Submitted December 12, 2014
Appeal from United States District Courtfor the Eastern District of Arkansas - Little Rock.
For United States of America, Plaintiff - Appellee: Chris Givens, Edward O. Walker, Assistant U.S. Attorney, U.S. Attorney's Office, Eastern District of Arkansas, Little Rock, AR.
Billie Gene Batemon, Defendant - Appellant, Pro se, Forrest City, AR.
For Billie Gene Batemon, Defendant - Appellant: Larry R. Froelich, Fayetteville, AR.
Before WOLLMAN, COLLOTON, and BENTON, Circuit Judges.
COLLOTON, Circuit Judge.
Billie Gene Batemon pleaded nolo contendere to one count of distributing cocaine base. The district court sentenced Batemon to thirty-nine months' imprisonment. On appeal, Batemon raises arguments concerning the acceptance of his plea and the conduct of his sentencing hearing. We conclude that there is no basis for relief and therefore affirm the judgment.
A grand jury charged Batemon with one count of distributing cocaine base, in violation of 21 U.S.C. § 841(a)(1). Batemon--represented by court-appointed counsel--pleaded nolo contendere, and the parties reconvened for a sentencing hearing. After calculating the advisory sentencing guideline range and considering the factors set forth in 18 U.S.C. § 3553(a), the court sentenced Batemon to a term of imprisonment.
Before the proceeding adjourned, Batemon spoke up and complained that his attorney had predicted a sentence of probation and failed to perform adequately. Batemon accused counsel of convincing him to plead guilty in order to receive a probationary sentence, and he declared himself innocent of the charged offense. Counsel denied the allegations, and the court relieved Batemon's attorney of his appointment based on Batemon's allegations. Insofar as Batemon's comments amounted to a motion, the court denied it and then closed the hearing.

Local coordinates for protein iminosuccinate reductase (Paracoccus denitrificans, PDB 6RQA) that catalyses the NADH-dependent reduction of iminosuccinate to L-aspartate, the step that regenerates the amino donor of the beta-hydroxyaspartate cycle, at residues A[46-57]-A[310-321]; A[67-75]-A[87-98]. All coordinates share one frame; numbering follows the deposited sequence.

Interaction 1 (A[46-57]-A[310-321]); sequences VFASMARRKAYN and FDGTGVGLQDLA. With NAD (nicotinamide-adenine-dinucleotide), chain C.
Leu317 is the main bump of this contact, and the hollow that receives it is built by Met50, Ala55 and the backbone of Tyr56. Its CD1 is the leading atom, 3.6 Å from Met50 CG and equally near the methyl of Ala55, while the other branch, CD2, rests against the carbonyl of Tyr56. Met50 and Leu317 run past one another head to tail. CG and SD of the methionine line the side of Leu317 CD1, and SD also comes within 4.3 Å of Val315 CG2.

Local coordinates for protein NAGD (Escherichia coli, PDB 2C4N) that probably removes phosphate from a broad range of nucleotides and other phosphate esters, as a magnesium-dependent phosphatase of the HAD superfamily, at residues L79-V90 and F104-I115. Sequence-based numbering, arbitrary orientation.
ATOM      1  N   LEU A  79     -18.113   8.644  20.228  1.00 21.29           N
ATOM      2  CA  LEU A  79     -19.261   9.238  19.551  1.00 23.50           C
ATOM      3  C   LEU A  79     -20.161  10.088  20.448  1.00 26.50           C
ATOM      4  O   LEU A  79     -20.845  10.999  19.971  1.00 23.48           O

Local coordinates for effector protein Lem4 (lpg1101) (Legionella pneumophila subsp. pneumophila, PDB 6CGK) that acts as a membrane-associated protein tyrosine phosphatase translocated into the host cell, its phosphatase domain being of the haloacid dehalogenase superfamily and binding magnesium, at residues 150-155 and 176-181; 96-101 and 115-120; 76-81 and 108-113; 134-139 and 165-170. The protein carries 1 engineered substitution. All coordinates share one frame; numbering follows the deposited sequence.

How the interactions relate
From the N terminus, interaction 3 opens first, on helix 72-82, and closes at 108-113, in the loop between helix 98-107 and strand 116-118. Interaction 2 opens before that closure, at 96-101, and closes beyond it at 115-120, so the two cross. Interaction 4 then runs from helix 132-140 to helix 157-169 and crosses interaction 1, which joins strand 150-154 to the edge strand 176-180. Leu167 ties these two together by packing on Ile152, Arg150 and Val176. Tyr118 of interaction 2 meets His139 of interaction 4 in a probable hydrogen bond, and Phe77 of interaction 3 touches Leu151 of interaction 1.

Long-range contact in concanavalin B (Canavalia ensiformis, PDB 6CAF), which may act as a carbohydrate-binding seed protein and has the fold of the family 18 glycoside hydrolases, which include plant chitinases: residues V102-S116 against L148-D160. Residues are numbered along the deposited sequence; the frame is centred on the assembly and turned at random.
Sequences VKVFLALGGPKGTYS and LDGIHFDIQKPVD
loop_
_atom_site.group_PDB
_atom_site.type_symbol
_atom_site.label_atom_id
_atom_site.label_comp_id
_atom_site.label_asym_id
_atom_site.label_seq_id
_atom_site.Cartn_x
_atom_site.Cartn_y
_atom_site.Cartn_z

On appeal, Batemon argues that the district court violated his constitutional right to the assistance of counsel when the court relieved Batemon's counsel of his appointment before the end of the sentencing hearing. Sentencing, of course, is a critical stage of a criminal proceeding at which an accused is entitled to the assistance of counsel, but the court already had imposed sentence in this case before counsel was relieved. Batemon contends that his comments to the court were a motion to withdraw his plea, and that he might have formulated the motion more effectively if
assisted by counsel. Even assuming the colloquy after imposition of sentence was a critical stage, Batemon must show that any deprivation of counsel caused him prejudice. See United States v. Blum, 65 F.3d 1436, 1441-42 (8th Cir. 1995). Once the court imposed sentence, Batemon was forbidden by rule to withdraw his plea, Fed. R. Crim. P. 11(e); United States v. Reyes-Contreras, 349 F.3d 524, 525 (8th Cir. 2003) (per curiam), so the absence of counsel could not have caused prejudice. Batemon does not identify any other way in which he might have been prejudiced by the court's post-sentencing decision to relieve counsel.
Batemon next contends the district court violated Federal Rule of Criminal Procedure 11(b)(1)(M) at the plea hearing. This rule requires the court to inform a defendant of, and to determine that he understands, " the court's obligation to calculate the applicable sentencing-guideline range and to consider that range, possible departures under the Sentencing Guidelines, and other sentencing factors under 18 U.S.C. § 3553(a)." Batemon did not object to the plea procedure on this ground, ...